PHILBROOK MUSEUM OF ART.
Waite and Genevieve Phillips established the Philbrook Art Museum (now The Philbrook Museum of Art) in 1938, through the donation of their Tulsa residence, Villa Philbrook, to the community of Tulsa. They envisioned that Philbrook would become a cultural institution "housing, preserving, and displaying therein works of art, literature, relics and curios, including those representative of the native North American Peoples." Following a major remodeling of the residence, Philbrook opened its doors on October 25, 1939, under the leadership of its first director, Eugene Kingman.
Philbrook expanded upon the educational programs previously offered by the now-defunct Tulsa Art Association, initiating studio art classes in 1940 and a touring program for school children the following year. The latter was further enhanced with the establishment of the Children's Museum in 1949, which doubled in size by 1952. This program, developed in collaboration with the Junior League of Tulsa, brought all fifth- and sixth-grade students in the Tulsa public schools to Philbrook to study the art and culture of another country. A similar cultural touring program, as well as tours of the permanent collection and special exhibitions, continued into the twenty-first century. To meet the increased demands throughout the 1960s and 1970s for studio art classes, a new museum school wing was built in 1969. However, as enrollment declined in the 1990s, this aspect of the educational program was deemphasized, and more focus was placed on the educational needs of the public schools, such as working with at-risk classes on the fundamentals of visual arts.
The original basis for the museum's permanent collection consisted of a few works of art formerly belonging to the Tulsa Art Association as well as artworks that were part of Philbrook's original furnishings. The corpus has grown steadily through purchase and donation, particularly the latter. American Indian objects have always been a major component, in large part because of the gifts of American Indian pottery and basketry from Clark Field beginning in 1942 and the Roberta Campbell Lawson collection in 1947. The University of Tulsa's long-term loan and eventual transfer of ownership of several collections further strengthened the museum's holdings of American Indian art. The American and European collection, which received a major boost with the gift of European and American paintings by Laura A. Clubb in 1947, was further enhanced with the long-term loan and eventual gift in 1961 of Italian Renaissance paintings and sculptures from the Samuel H. Kress Foundation. Related holdings of works on paper also received major gifts of prints from Mr. and Mrs. Herbert Gussman in 1980 and the Robert and Barbara Huff collection in the late 1990s. The Asian, African, and antiquities collections have also broadened the museum's scope. The first has been shaped by gifts of the George H. Taber Chinese collection of ceramics and jade in the 1950s, the Shinenkan Japanese screen and scrolls in 1966, and Southeast Asian ceramics from Pete and Velma Gillert in the late 1970s. Lawrence and Herbert Gussman have been largely responsible for the development of the African focus with regular gifts between 1966 and 1982.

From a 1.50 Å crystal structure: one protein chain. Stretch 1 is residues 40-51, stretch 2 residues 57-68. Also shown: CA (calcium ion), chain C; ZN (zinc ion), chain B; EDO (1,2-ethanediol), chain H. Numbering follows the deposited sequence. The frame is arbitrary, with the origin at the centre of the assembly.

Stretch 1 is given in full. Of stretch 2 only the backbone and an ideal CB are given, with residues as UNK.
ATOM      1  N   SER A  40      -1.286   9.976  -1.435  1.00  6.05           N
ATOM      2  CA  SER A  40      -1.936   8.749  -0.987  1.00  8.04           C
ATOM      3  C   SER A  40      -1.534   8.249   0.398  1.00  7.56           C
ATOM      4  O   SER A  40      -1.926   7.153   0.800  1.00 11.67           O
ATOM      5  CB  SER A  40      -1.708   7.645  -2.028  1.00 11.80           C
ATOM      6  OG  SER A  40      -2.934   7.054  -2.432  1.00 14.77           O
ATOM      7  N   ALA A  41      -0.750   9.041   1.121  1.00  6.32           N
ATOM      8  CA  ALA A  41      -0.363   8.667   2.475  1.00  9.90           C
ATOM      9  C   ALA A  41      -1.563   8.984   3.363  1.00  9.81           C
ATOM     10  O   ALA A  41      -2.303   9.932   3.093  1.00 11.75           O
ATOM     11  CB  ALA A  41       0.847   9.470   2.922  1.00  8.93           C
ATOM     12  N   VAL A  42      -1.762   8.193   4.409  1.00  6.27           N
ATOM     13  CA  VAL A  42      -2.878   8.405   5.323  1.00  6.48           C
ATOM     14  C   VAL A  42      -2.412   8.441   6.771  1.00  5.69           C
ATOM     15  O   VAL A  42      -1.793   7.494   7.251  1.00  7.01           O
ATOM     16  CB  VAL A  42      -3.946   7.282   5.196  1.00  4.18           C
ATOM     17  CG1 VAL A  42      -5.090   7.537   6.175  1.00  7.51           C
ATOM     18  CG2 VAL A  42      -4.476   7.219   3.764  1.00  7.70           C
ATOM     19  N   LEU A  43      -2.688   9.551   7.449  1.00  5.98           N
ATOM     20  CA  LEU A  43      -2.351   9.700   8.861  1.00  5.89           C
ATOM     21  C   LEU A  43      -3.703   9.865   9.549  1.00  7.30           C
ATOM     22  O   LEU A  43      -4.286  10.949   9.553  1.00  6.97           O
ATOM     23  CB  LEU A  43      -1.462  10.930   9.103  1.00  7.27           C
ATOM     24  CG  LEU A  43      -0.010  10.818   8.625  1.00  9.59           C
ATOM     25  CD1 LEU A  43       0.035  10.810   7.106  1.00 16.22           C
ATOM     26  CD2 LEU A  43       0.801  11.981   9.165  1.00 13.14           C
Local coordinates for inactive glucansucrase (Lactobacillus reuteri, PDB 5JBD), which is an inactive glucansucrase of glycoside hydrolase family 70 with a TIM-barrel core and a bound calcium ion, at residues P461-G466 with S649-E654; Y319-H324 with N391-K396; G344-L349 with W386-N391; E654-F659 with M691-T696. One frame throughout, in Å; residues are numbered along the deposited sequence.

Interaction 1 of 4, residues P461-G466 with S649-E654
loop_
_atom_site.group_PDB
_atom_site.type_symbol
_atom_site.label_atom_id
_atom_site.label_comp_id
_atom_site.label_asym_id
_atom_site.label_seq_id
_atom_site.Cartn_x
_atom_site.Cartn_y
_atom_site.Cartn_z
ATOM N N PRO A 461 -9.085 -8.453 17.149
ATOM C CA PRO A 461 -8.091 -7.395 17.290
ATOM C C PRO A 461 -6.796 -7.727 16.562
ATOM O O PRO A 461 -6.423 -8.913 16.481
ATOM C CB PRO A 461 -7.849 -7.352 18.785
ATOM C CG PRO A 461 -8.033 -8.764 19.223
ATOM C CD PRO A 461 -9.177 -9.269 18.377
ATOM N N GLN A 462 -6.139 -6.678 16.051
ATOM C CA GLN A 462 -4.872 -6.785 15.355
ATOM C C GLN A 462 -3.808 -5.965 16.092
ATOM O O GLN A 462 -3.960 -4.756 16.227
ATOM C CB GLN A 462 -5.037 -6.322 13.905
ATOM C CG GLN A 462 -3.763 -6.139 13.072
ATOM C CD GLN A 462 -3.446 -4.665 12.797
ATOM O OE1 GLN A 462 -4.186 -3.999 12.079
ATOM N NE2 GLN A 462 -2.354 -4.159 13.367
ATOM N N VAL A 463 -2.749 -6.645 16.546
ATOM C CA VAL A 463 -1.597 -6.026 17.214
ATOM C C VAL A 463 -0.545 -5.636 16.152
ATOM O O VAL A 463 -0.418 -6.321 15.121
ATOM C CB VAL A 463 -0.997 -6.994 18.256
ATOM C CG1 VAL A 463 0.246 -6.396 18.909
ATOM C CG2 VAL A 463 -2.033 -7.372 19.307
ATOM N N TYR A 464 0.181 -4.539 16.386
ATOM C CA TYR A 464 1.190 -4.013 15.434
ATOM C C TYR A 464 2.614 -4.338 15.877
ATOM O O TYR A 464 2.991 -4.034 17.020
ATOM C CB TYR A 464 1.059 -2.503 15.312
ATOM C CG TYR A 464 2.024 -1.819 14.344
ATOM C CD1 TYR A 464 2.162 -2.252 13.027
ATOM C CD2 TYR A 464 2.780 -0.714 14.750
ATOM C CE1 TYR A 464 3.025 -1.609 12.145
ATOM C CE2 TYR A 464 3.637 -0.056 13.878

The exhibition program has always been an important aspect of Philbrook's mission. Initially, the museum continued the efforts of the Tulsa Art Association to exhibit local and regional artists, establishing the yearly competitions known as the Oklahoma annual (1940–76), the Tulsa annual (1945–52), and the Indian annual (1946–79). Philbrook gained a national reputation from the Indian annual, acquiring from it many of the paintings now in its acclaimed American Indian collection. The Indian annual was important in bringing Indian artists' works to the public eye and into many private and public collections across the country. The establishment of the Collector's Group at Philbrook and its annual sale exhibition, Collector's Choice, held throughout the 1960s and 1970s, further encouraged people to acquire art. By the late 1970s the focus of the exhibition program shifted, as Philbrook reduced its emphasis on local artists. Instead, the museum began bringing national traveling exhibitions to the region, as well as organizing its own traveling exhibitions, such as Painters of the Humble Truth (1981) and The Eloquent Object (1987).
Philbrook's long-time director Marcia Manhart oversaw the difficult financial times of the 1980s and the renaissance of the 1990s. The latter is symbolized by the name change in 1987 from the Philbrook Art Center to The Philbrook Museum of Art. The new Kravis Wing opened in 1990, and a major renovation of the permanent collection galleries in the original Villa Philbrook was completed in the following year. At the beginning of the twenty-first century the museum continued in its mission to collect, preserve, and educate in relationship to the visual arts.
"History of Philbrook Art Center," in Southwestern Art Association Annual Report, 1973 (Tulsa, Okla.: Philbrook Art Center, 1974).
The Philbrook Museum of Art: A Handbook to the Collections (Tulsa, Okla.: The Philbrook Museum of Art, 1991).
Villa Philbrook, 1939–1989 (Tulsa, Okla.: The Philbrook Museum of Art, 1989).
Michael Wallis, Beyond the Hills: The Journey of Waite Phillips (Oklahoma City: Oklahoma Heritage Association, 1995).
James J. Yoch, A Guide to Villa Philbrook and its Gardens (Tulsa, Okla.: The Philbrook Museum of Art, 1991).
The following (as per The Chicago Manual of Style, 17th edition) is the preferred citation for articles:
Thomas E. Young, “Philbrook Museum of Art,” The Encyclopedia of Oklahoma History and Culture, https://www.okhistory.org/publications/enc/entry.php?entry=PH002.
© Oklahoma Historical Society.